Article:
cut us off from Gods love and goes into a discourse about why Israel was apparently cut off fromGods love. In chapter 10, Paul expresses his passion for the entire nation to be saved. He states thatthey were cut off for approaching God on their own terms rather than the terms which God hasappointed. Some within that nation had a tendency to believe they should automatically receiveGods favour by virtue of their Jewish ancestry and by keeping the Mosaic law. This is illustrated inthe second chapter of Romans. The third chapter of the epistle puts the whole world, Jew andGentile, into condemnation and that the righteousness of God is by faith in Jesus Christ.But now the righteousness of God without the law is manifested, being witnessed bythe law and the prophets; Even the righteousness of God which is by faith of JesusChrist unto all and upon all them that believe: for there is no difference (Romans3:21-22)Chapter 4 expands on chapter 3 by using Abraham as an illustration of justification by faith and inchapters 5 through 8 the apostle assures us of our sanctification and security in Christ. In chapters10 and 11 we see that the Jewish people were cut off for their unbelief, and that they wronglyapproached God by their own means and not by the way God had appointed - faith. The discoursein chapter 9 leads to this. To suddenly go into a discourse about predestination to heaven or helland then revert back to faith in chapter 10 is to interrupt the flow of the epistle. It is true that Godsovereignly chooses whom he will save and how will save them. This begs a deeper question: Whodoes God save and how does he save them? From the overall testimony of Scripture we conclude:God saves those who believe, and he saves them by grace. His choice is not mysterious or arbitrary.If we bear in mind that we are dealing with the issue of justification by faith as opposed to keepingthe law we will see the true meaning of Romans 9.Isay the truth in Christ, I lie not, my conscience also bearing me witness in the HolyGhost, That I have great heaviness and continual sorrow in my heart. For I couldwish that myself were accursed from Christ for my brethren, my kinsmen accordingto the flesh: Who are Israelites; to whom pertaineth the adoption, and the glory, andthe covenants, and the giving of the law, and the service of God, and the promises;Whose are the fathers, and of whom as concerning the flesh Christ came, who is over all, God blessed for ever. Amen.Paul's great sorrow comes from the fact that his own countrymen are cut off from God, but hereminds us that the gifts God has bestowed up on them are still theirs - notice the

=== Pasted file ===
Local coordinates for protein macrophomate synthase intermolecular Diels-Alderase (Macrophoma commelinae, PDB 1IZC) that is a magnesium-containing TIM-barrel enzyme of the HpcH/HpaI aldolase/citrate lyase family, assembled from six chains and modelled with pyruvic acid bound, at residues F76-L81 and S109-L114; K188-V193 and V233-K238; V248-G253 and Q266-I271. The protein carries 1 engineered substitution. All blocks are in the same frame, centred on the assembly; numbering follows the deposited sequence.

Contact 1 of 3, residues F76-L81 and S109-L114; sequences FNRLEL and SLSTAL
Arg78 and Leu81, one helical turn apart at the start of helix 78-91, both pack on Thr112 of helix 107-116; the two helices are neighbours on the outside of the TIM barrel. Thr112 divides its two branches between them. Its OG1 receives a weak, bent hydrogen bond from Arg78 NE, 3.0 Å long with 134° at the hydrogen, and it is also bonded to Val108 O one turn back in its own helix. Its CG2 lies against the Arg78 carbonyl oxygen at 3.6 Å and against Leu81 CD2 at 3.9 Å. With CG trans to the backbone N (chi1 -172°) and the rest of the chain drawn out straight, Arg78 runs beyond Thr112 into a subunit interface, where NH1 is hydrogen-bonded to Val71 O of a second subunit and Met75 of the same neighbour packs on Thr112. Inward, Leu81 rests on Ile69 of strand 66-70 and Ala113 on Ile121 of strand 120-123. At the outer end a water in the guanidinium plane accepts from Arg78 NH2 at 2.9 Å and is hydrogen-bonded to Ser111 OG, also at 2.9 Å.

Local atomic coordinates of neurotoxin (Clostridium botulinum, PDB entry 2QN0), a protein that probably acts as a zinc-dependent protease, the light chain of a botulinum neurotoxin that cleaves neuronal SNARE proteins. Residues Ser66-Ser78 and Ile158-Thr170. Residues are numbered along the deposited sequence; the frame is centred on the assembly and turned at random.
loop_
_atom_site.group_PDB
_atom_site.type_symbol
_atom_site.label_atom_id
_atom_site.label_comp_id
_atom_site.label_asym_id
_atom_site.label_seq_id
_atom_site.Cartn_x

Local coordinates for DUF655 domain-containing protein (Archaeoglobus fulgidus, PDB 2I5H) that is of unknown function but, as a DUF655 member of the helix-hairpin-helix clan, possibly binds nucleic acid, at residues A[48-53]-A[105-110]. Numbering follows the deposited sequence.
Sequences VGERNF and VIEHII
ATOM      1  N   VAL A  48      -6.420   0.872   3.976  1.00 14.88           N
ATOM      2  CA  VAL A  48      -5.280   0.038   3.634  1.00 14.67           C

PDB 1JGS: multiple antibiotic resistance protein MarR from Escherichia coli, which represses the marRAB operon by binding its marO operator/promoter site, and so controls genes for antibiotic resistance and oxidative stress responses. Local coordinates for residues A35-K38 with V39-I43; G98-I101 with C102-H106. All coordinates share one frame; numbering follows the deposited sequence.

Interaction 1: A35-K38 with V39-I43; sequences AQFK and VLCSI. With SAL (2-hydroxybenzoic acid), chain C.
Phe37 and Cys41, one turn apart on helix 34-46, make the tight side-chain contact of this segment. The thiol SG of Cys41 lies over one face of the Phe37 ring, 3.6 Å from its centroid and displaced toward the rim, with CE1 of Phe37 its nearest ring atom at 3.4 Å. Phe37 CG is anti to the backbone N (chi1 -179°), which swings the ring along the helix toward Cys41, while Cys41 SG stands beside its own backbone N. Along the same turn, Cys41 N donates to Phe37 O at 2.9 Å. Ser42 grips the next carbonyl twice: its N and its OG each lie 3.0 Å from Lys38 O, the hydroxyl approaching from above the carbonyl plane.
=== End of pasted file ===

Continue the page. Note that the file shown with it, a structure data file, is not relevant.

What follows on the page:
tense.From here Paul moves into using historical figures to illustrate a truth. Paul, as a Rabbi, wasemploying a first century method of interpretation known as
,orwhat in English is known asan
.He is using these illustrations to enforce the truth that the righteousness God demandsis the righteousness of faith and not the righteousness of human effort or descent. Not as though the word of God hath taken none effect. For they are not all Israel,which are of Israel: Neither, because they are the seed of Abraham, are they allchildren: but, In Isaac shall thy seed be called. That is, They which are the children of the flesh, these are not the children of God: but the children of the promise arecounted for the seed. For this is the word of promise, At this time will I come, andSara shall have a son. (6-9)
Page 3 of 10Predestined To Hell? No!August 2009.